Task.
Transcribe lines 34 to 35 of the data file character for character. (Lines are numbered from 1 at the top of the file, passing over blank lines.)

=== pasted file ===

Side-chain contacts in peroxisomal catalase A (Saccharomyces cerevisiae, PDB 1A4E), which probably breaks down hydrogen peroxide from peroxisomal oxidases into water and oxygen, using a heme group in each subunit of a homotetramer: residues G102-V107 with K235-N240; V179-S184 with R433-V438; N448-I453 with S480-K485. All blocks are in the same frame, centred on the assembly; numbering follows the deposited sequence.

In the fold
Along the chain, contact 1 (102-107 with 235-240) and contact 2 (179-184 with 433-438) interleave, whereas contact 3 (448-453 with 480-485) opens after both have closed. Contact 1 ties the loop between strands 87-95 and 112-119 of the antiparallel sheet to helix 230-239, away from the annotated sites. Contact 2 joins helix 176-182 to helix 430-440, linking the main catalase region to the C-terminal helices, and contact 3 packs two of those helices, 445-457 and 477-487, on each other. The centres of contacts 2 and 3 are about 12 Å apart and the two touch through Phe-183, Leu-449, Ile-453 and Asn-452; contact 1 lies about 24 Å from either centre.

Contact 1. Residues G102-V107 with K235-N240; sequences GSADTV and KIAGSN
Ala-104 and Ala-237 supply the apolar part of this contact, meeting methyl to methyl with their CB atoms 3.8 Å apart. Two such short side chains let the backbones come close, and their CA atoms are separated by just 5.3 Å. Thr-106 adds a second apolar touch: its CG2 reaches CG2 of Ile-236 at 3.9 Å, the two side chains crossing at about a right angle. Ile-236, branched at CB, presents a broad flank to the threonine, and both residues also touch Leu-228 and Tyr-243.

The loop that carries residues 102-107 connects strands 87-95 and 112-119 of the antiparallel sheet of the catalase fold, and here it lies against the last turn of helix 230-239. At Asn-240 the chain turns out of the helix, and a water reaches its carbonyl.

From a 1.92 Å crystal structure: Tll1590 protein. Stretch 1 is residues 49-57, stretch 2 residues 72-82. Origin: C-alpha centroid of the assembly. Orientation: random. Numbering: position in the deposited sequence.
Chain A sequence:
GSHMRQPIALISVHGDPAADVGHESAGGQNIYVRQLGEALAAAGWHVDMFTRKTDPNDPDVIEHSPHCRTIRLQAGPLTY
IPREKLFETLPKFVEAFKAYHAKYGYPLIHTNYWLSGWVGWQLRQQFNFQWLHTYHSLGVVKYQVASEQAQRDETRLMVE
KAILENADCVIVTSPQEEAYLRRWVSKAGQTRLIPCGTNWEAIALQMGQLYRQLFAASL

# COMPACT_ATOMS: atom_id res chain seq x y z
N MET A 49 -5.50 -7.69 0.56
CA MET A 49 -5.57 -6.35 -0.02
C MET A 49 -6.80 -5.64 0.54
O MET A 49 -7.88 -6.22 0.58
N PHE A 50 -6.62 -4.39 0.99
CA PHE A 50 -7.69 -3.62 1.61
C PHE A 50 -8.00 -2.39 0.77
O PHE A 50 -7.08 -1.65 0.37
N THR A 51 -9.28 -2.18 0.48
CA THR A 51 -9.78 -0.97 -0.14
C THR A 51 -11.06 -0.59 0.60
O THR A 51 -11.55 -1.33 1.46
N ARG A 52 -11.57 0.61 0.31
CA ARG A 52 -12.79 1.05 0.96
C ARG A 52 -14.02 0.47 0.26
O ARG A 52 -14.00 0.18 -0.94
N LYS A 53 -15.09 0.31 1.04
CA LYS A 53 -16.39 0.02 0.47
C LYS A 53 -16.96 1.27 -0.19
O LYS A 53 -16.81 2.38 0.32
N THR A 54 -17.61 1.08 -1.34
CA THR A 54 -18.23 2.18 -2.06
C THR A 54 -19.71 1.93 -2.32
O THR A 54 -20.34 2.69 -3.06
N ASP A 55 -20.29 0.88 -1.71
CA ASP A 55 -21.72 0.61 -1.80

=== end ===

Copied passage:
CA THR A 54 -18.23 2.18 -2.06
C THR A 54 -19.71 1.93 -2.32